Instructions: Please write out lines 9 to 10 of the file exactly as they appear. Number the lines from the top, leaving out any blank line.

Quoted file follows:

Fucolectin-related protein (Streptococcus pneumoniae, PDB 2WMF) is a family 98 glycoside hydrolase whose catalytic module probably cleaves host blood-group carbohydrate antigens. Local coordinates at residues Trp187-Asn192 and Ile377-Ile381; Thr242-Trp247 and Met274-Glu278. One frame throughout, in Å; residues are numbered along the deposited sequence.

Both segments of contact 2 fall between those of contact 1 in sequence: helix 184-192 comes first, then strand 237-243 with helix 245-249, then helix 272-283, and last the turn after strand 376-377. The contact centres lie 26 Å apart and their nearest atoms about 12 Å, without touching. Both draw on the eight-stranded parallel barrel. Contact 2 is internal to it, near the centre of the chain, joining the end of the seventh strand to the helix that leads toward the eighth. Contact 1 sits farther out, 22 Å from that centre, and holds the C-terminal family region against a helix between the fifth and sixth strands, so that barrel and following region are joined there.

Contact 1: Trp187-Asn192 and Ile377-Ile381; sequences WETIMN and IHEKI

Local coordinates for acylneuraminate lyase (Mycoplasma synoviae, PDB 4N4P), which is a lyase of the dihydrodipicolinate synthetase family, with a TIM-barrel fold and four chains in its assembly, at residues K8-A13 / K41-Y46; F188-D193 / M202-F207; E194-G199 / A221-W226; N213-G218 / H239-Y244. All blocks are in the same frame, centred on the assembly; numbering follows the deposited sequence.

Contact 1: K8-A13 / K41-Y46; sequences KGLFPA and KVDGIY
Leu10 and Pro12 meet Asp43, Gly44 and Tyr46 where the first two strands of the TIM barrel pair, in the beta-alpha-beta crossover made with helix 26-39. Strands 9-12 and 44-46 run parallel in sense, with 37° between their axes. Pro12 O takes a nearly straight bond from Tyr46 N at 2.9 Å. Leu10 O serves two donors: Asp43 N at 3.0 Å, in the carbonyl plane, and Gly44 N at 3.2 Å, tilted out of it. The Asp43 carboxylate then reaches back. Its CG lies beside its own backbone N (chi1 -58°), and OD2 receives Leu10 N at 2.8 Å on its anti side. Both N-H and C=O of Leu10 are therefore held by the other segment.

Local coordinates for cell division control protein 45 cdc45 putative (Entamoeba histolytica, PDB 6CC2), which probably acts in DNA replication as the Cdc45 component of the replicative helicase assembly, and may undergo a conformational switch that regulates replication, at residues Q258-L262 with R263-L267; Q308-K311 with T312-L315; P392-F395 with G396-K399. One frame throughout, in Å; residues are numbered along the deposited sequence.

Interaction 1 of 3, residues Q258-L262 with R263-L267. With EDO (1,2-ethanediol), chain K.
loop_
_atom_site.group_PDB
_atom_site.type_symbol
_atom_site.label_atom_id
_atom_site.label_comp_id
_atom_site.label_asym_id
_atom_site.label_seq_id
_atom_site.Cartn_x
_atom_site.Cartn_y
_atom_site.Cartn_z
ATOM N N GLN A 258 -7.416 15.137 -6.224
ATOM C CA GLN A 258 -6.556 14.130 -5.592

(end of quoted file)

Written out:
loop_
_atom_site.group_PDB